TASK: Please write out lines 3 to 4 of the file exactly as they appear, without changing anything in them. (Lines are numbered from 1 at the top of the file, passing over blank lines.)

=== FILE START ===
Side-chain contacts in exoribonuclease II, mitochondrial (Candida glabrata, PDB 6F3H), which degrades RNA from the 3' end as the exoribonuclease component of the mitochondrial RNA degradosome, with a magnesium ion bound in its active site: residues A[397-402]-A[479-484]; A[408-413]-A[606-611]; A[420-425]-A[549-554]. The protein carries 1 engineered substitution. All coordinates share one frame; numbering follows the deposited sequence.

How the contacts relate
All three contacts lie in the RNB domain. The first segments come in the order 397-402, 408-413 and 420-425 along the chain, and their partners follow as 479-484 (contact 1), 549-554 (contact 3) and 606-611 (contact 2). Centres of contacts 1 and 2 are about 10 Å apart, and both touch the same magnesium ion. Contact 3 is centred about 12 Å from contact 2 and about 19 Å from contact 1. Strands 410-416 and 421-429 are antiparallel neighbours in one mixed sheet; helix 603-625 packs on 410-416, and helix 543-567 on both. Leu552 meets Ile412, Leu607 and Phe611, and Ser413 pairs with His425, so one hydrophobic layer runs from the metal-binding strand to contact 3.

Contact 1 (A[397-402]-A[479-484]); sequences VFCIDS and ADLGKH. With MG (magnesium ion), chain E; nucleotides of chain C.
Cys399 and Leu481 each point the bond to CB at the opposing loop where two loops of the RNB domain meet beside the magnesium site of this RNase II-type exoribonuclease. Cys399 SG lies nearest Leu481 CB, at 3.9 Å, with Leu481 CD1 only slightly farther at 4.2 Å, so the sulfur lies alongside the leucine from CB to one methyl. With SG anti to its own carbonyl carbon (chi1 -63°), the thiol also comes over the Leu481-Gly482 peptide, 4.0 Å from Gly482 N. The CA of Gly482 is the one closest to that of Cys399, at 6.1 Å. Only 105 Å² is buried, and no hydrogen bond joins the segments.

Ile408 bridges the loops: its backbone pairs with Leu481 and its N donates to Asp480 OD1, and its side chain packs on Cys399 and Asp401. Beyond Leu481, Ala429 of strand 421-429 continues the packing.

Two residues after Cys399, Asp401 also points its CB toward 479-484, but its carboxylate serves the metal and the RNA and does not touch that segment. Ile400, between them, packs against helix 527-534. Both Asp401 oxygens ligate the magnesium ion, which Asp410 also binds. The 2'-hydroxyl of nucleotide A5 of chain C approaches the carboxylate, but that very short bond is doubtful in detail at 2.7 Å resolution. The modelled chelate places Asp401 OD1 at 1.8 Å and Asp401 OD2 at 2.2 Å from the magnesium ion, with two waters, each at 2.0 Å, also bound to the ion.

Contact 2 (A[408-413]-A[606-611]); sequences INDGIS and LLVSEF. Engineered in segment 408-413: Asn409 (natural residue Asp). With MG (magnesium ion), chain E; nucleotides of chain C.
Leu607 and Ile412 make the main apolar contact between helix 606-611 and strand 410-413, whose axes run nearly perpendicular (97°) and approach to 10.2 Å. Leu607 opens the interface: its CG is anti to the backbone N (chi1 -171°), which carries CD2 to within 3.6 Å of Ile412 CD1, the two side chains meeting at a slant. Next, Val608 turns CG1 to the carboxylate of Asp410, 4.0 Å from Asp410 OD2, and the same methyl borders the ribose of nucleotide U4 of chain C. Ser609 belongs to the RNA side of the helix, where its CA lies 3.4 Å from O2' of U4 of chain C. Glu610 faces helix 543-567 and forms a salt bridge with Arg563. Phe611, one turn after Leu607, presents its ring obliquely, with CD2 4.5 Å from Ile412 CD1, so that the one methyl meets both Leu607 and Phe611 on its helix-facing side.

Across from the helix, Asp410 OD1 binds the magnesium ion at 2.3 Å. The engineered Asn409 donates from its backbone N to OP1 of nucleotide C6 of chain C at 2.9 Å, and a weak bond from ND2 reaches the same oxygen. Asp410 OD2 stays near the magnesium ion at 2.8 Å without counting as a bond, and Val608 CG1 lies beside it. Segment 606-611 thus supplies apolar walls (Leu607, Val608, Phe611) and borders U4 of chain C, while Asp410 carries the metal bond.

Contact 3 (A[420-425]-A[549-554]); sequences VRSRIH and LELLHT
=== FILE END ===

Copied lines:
All three contacts lie in the RNB domain. The first segments come in the order 397-402, 408-413 and 420-425 along the chain, and their partners follow as 479-484 (contact 1), 549-554 (contact 3) and 606-611 (contact 2). Centres of contacts 1 and 2 are about 10 Å apart, and both touch the same magnesium ion. Contact 3 is centred about 12 Å from contact 2 and about 19 Å from contact 1. Strands 410-416 and 421-429 are antiparallel neighbours in one mixed sheet; helix 603-625 packs on 410-416, and helix 543-567 on both. Leu552 meets Ile412, Leu607 and Phe611, and Ser413 pairs with His425, so one hydrophobic layer runs from the metal-binding strand to contact 3.

Contact 1 (A[397-402]-A[479-484]); sequences VFCIDS and ADLGKH. With MG (magnesium ion), chain E; nucleotides of chain C.